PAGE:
Madam Speaker, it is a great pleasure to rise and take part in this debate today. I also want to start off in the same spirit that my colleague was just expressing, which is to say that this is actually an example of Parliament working and of all parliamentarians working together. I thought it was an excellent process at committee in terms of ensuring that this bill moved forward.
I want to make a few general comments about the bill and then address specifically some of the amendments put forward.
I want to reiterate that we in the Conservative Party have supported the intent of this legislation from day one. Back in the fall when this idea was first being talked about, the member for Peace River and I publicly endorsed the initiative. When the legislation came out, five of our critics publicly expressed support for the bill in and of itself.
When we saw the legislation in November, we actually came out and said that we thought it was such a good initiative. We knew that Parliament was going to dissolve fairly quickly so we offered to have it passed in one day. In hindsight, it is probably a good thing that it was not, in the sense that there were some things we had to get done right. I think we have addressed all of those concerns.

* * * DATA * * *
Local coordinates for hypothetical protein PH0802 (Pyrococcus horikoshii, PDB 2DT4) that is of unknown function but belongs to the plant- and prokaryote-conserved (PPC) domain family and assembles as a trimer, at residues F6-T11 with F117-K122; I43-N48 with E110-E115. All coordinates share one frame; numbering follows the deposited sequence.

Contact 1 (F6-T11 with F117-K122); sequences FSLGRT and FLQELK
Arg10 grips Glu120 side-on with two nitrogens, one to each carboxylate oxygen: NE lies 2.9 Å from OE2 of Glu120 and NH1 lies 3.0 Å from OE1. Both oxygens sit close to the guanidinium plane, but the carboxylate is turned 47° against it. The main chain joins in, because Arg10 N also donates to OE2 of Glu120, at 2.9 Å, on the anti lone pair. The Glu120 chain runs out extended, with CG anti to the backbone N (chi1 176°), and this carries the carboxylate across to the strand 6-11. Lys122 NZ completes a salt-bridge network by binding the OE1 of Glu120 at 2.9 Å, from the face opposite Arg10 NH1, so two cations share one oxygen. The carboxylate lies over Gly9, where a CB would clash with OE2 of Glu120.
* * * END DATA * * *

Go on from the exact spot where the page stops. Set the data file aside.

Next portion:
Obviously this bill deals with getting cheaper medicines into least developed and developing nations to address what has become an epidemic, really, and a situation that we here in Canada frankly can only think of and sympathize with. Therefore, we do really applaud the government for bringing this forward in the sense of being the first nation to offer real template legislation so that other nations hopefully will follow our lead. Whether or not we in Canada actually produce a lot of the generic medicines, I think it was important to take the first step in introducing legislation of this type.
I do want to talk about what happened at committee with respect to some of the amendments, those we will be supporting and those we will not be supporting.
For the most part, we are supporting the amendments put forward by the government with respect to adding medicines. We believe this actually demonstrates that the committee altered the bill so that it is easier to add medicines to the list. I know that there was a lot of concern by people about eliminating the list entirely. We in this party agreed that there was a need for a list, and we simplified the manner in which we could add medicines to the list.
Frankly, our view in this party is that we should not determine which medicines are added. Our view is that we should rely on the sound advice of bureaucrats at Health Canada. I think they have done an excellent job over the past number of weeks in briefing us and informing us on which medicines should and should not be on the list, really focusing on the diseases of HIV-AIDS, malaria and tuberculosis. I think that is essential for us to do.
In our view in terms of the NGOs, the bill and the work done at committee do increase the involvement of NGOs. The previous member spoke about the importance of NGOs in this initiative. We certainly recognize that groups like Médecins sans frontières are excellent groups and we very much want them to be a part of this initiative.